A few weeks ago, I reported that minority Republicans in Olympia were spinning election-year conspiracy theories. Why? Because Gov. Chris Gregoire's budget office has stopped producing six-year budget outlooks.
Sen. Joe Zarelli, R-Ridgefield, predicted a long-term outlook would show the state facing a $2 billion budget shortfall by 2013 - a number that wouldn't help Gregoire any on the campaign trail. In an effort to confirm his suspicion, Zarelli recently asked the non-partisan staff at the Senate Ways and Means Committee to crunch the numbers.
That report is back and it's even worse than Zarelli's prediction. It shows Washington facing a $2.5 billion shortfall in six years. The state would still have an estimated $1.5 billion rainy day fund. But Zarelli says that nest egg should remain off limits unless there's a real economic emergency.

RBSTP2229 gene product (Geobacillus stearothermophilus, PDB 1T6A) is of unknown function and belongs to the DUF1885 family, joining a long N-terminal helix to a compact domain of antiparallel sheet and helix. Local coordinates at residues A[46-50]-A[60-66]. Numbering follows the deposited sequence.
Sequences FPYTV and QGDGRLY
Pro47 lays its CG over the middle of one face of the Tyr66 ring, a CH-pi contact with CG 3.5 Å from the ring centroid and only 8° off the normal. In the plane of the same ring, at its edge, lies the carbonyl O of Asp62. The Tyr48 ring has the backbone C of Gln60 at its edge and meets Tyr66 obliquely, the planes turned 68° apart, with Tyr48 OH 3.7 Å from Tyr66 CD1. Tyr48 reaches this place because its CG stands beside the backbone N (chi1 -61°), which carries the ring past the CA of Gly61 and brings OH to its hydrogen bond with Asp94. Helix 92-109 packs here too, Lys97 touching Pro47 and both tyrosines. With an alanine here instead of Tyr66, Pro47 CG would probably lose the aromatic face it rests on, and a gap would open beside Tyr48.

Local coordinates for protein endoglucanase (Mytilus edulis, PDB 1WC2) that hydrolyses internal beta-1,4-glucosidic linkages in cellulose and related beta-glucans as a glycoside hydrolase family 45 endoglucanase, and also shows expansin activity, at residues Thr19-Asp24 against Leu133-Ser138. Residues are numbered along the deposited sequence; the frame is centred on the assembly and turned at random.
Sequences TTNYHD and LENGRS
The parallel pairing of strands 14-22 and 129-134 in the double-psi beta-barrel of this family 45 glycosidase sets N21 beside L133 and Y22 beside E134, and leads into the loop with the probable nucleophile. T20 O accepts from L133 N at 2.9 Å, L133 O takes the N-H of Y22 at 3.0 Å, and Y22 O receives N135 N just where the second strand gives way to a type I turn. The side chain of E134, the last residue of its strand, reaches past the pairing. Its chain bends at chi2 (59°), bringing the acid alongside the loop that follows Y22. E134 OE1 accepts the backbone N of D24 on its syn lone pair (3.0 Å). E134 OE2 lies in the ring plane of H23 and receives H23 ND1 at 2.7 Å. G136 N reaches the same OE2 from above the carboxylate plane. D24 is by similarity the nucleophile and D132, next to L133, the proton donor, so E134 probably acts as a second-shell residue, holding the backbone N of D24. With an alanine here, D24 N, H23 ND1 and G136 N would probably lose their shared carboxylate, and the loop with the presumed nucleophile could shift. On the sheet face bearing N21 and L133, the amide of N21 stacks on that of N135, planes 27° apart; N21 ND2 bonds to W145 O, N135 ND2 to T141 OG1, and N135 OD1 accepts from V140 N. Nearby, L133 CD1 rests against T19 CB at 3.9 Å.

Not surprisingly, the $2.5 billion number has immediately become political fodder. The State Republican Party sent out a news release, as did GOP gubernatorial candidate Dino Rossi. Rossi writes: "These are the numbers that Christine Gregoire does not want the public to see."
Previously, Gregoire's budget director, Victor Moore, told me the reason he stopped doing six-year outlooks is because they're notoriously unreliable. Other budget experts will back him up on that.
The next report that's sure to become a political football is the state's updated revenue forecast. It's due out on Feb. 14. The question is, will Forecast Council Director Chang Mook Sohn send Gregoire or Rossi a Valentine with his projection?